By Mary Frances Woods, October 20th
First of all, what exactly is a staff ride? A staff ride is best characterized as the “systematic preliminary study of a selected campaign, an extensive visit to the actual sites associated with that campaign, and an opportunity to integrate the lessons derived from each.” Basically, a staff ride is a leadership experience that provides students participating in the staff ride with the opportunity to gain an in-depth look at the tactics, strategy, and factors that influenced leadership decisions during the battle at which the staff ride is occurring. The use of staff rides as an educational tool emerged in 1906 at the General Services and Staff School (now the United States Command and General Staff College) when the assistant commandant, Major Eben Swift, took a group of his students to the location of the Battle of Chickamauga in Georgia. Since that time, staff rides have arguably become an essential teaching and training tool of the United States military as well as being used in non-military academic settings.
Staff rides are very engaging experiences, and afford participating students the chance to learn what factors influenced decision-making, both on a tactical and strategic level, and to extrapolate lessons from the past that are applicable in the present. But how does a staff ride really work? Generally speaking, a staff ride would typically be comprised of the participating students and a guide or guides, usually a subject matter expert like a military historian. The guide will facilitate discussions and provide the historical context and other details as the students walk through the events of the battle. However, an essential element is student involvement, which begins even before the actual staff ride itself.
The students are typically first assigned a single leader who played a crucial role in the battle at which the staff ride is taking place. For example, if a staff ride is occurring at Antietam, students may be assigned leaders such as General George McClellan, General Ambrose Burnside, General Robert E. Lee, or General “Stonewall” Jackson. The student will then be expected to present on that leader during the staff ride itself. Although the presentations may vary in length and detail, arguably both the student’s experience and the overall discussions during the staff ride will be greatly enhanced through conducting thorough research and learning more information in advance of the staff ride. In preparation for the presentation, students would likely want to research not only the leader’s military experience and education, but also their personal background, as the human factor arguably plays a key role in an individual’s decision-making process. For example, information such as the area where the leader was raised, influential people in their lives, and their interpersonal relationships are all aspects that may have factored into a leader’s decision-making.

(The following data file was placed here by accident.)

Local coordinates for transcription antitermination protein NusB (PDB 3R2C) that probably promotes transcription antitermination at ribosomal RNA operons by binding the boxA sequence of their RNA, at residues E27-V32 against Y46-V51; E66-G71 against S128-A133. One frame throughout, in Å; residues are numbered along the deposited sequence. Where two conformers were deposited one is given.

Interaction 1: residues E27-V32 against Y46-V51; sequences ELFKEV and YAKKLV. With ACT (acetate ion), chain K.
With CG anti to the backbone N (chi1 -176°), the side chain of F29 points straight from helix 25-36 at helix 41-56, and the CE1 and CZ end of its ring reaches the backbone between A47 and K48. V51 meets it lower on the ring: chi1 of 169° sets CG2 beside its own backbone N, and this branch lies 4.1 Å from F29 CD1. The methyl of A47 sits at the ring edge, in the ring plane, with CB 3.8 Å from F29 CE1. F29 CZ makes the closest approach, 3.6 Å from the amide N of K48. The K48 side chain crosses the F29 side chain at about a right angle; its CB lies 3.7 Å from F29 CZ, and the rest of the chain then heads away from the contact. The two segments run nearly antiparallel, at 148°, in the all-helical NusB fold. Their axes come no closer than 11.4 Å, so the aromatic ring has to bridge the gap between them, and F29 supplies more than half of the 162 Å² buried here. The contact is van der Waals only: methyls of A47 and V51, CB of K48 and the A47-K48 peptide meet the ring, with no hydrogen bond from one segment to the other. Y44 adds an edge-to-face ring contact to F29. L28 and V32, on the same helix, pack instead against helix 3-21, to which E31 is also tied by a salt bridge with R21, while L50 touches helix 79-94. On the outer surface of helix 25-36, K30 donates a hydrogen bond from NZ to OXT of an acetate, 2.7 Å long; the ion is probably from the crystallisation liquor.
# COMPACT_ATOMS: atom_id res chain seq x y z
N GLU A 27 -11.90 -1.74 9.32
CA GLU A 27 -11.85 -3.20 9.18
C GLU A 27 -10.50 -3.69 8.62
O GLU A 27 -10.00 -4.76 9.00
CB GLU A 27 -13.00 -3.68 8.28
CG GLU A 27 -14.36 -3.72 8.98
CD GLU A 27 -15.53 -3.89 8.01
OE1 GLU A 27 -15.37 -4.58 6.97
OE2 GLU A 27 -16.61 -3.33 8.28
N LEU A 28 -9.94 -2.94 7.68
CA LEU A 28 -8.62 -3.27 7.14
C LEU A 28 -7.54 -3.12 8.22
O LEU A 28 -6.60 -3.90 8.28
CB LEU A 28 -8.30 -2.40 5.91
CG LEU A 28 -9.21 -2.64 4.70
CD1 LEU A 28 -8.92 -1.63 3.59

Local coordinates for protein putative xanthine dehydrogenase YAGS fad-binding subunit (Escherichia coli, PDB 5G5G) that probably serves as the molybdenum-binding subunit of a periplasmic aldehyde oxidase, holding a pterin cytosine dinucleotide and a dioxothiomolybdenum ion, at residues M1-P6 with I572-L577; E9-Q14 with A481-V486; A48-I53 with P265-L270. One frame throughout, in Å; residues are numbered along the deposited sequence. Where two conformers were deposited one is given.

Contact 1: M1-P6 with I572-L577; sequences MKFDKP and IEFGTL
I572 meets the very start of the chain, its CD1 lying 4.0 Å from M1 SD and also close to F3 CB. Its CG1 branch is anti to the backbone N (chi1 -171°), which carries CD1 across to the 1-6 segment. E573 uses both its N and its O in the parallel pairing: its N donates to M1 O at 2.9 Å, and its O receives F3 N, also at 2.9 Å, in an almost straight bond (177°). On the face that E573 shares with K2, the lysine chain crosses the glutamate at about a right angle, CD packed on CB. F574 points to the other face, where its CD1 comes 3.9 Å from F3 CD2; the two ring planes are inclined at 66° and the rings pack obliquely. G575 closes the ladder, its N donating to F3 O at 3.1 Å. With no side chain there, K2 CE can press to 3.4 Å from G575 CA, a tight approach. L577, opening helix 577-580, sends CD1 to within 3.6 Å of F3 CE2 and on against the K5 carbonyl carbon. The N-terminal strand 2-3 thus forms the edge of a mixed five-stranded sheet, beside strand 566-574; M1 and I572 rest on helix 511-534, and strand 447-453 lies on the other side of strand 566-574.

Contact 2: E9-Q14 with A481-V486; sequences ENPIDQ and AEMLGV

Additionally, the staff rides are very interactive. The students should expect to receive questions from the guide(s) as well. These questions could involve why the leader on which the student is presenting took the action they did, what could have influenced their decisions, and what was the ultimate result of those decisions. Students may also consider what the outcome could have been had that leader decided on a different course of action, or had pursued a different tactical or strategic approach. The value of actually standing in the same place as the leader and viewing the terrain arguably puts the decisions into a better perspective. Seeing how a leader moved troops on a two-dimensional map versus looking out at the actual terrain provides a greater context for why leaders may have decided on one course of action over another.
Finally, staff rides are an exciting and academically unique experience. It is not only academically challenging, but also enlightening. Staff rides offer a glimpse into the past where the decisions made had life-altering consequences and in some cases altered the outcome of the battle, but also teach us that the lessons learned then, have the potential to be applied today as well.
For additional information on staff rides generally, see William G. Robertson’s “The Staff Ride.” Additionally, if you are interested in learning about the staff ride opportunities sponsored by the Center for Security Policy Studies (CSPS), please visit the CSPS Staff Ride and Tours website or read about the most recent CSPS staff ride to Antietam here.
Mary Frances Woods is a CSPS Student Fellow. She is a part-time graduate student in the International Security Master’s degree program at George Mason University’s Schar School of Policy and Government. She holds a Juris Doctor from the Duquesne University School of Law and a bachelor’s degree in political science from North Carolina State University. She currently works as an attorney with the federal government, but began her federal career as a security specialist. She is serving as a Student Fellow in a personal capacity and her personal research interests include various legal issues pertaining to international security and intelligence matters.
The articles and other content which appear on the Center for Security Policy Studies website and social media posts are unofficial expressions of opinion. The views expressed are those of the authors and do not reflect the positions of the Schar School of Policy and Government or of George Mason University.
The Center for Security Policy Studies does not screen articles to fit a particular editorial agenda, nor endorse or advocate material that is published. The Center for Security Policy Studies merely provides a forum for scholars and professionals to share perspectives and cultivate ideas. Comments on any digital outlet of the Center for Security Policy Studies will be moderated to ensure logical, professional, and courteous application of intellectual content.